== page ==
Medicaid Managed Care Oversight Advisory Committee (HB 785)




<MeetMDY1> June 28, 2004


The<MeetNo2> Medicaid Managed Care Oversight Advisory Committee (HB 785) meeting was held on<Day> Monday,<MeetMDY2> June 28, 2004, at<MeetTime> 10:30 AM, in<Room> Room 131 of the Capitol Annex. Senator Richard Roeding, Co-Chair, called the meeting to order, and the secretary called the roll.


Present were:


Members:<Members> Senator Richard Roeding, Co-Chair; Senators Walter Blevins, Tom Buford, Julie Denton, and Dan Seum; Representatives Jack Coleman, Stephen Nunn, and Dottie Sims.


Guest Legislators:     Representatives Tom Burch and Jimmie Lee.


Guests:  Bill Doll, Patrick Padgett, and Tim Schneider for the Kentucky Medical Association; Brenda Jones for the Cabinet for Health and Family Services Ombudsman's Office; Jan Gould for the Kentucky Retail Federation; Cathy McGeehan for Novartis Pharmaceutical; David Vance for Cull, Hayden and Vance; Jenny Mitchell for the Office of Inspector General; Ralph Bouvette for American Pharmacy Services; Ellen Kershaw for the Alzheimer's Association; Marybeth Crouch for Doral Dental; Karen Thomas Lentz for Long-Term Care Pharmacy; Mike Mayes for the Kentucky Pharmacists Association; and Ron Coleman for Schering.


LRC Staff:  Barbara Baker, Eric Clark and Cindy Smith.


The minutes of the October 20, 2003 meeting were approved without objection.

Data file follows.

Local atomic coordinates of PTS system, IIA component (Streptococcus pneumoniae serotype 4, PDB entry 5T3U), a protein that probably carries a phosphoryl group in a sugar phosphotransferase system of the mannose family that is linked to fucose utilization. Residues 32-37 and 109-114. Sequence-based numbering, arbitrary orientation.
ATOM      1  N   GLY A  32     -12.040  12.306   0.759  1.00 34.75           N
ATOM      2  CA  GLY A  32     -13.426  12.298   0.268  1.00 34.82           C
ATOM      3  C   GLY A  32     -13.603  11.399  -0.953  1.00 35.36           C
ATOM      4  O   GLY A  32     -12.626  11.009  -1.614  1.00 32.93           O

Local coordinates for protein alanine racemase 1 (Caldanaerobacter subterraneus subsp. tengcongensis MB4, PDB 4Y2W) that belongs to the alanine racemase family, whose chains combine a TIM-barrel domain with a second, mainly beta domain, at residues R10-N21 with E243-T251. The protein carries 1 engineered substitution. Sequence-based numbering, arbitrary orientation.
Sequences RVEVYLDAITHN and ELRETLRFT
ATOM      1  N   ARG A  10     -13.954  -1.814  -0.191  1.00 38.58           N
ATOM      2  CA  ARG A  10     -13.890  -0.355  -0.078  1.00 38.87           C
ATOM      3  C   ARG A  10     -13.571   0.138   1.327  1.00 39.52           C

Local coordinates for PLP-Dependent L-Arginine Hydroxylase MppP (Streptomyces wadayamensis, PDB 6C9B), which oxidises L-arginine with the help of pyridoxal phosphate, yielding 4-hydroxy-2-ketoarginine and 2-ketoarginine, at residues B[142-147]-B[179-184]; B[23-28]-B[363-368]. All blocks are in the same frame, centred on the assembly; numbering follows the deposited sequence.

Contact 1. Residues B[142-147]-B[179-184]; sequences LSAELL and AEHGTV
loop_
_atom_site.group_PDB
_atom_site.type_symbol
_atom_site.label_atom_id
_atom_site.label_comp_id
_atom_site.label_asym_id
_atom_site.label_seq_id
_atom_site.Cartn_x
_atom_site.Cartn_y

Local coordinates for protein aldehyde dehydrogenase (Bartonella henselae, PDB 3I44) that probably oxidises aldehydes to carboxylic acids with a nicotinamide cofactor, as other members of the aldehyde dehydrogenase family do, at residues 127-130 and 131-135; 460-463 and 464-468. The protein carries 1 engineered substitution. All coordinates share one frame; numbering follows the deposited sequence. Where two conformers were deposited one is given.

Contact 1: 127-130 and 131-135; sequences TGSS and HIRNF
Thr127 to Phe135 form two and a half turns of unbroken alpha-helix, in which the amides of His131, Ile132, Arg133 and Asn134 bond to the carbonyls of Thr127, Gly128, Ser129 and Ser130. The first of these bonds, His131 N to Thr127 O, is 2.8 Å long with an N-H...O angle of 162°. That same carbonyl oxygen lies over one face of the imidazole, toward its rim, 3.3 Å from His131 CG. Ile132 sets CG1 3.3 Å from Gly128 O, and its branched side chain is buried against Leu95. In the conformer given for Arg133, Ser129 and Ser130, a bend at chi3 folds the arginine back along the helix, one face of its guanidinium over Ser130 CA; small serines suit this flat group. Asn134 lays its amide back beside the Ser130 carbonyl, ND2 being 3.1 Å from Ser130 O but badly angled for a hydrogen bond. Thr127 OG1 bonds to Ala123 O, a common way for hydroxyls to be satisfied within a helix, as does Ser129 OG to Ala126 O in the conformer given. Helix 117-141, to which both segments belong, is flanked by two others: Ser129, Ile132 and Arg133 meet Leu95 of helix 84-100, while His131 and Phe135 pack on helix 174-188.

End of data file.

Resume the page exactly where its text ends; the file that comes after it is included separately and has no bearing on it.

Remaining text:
The first item on the agenda was a presentation on the Pharmacy an Therapeutics (P&T) Committee by Mark Birdwhistell, Undersecretary for Health and Shannon Turner, Deputy Commissioner, Department for Medicaid Services, Cabinet for Health and Family Services.  Secretary Birdwhistell said that the Cabinet filed an amendment to 907 KAR 1:019, on April 5, 2004 to bolster the effectiveness of the P&T Committee. He reported that the P&T Committee has taken action on 53 drug claims.  These amendments will enhance the ability to negotiate supplemental rebates. Amendments to  907 KAR 1:019 will be heard before the regulation review subcommittee on July 11, 2004. The Cabinet has received feedback from the pharmaceutical industry as well as key legislators on the lack of presentation to the P&T committee; and in response, an amendment will be offered at the committee hearing.  Mr. Birdwhistell projected a savings of $32 million from supplementary rebates.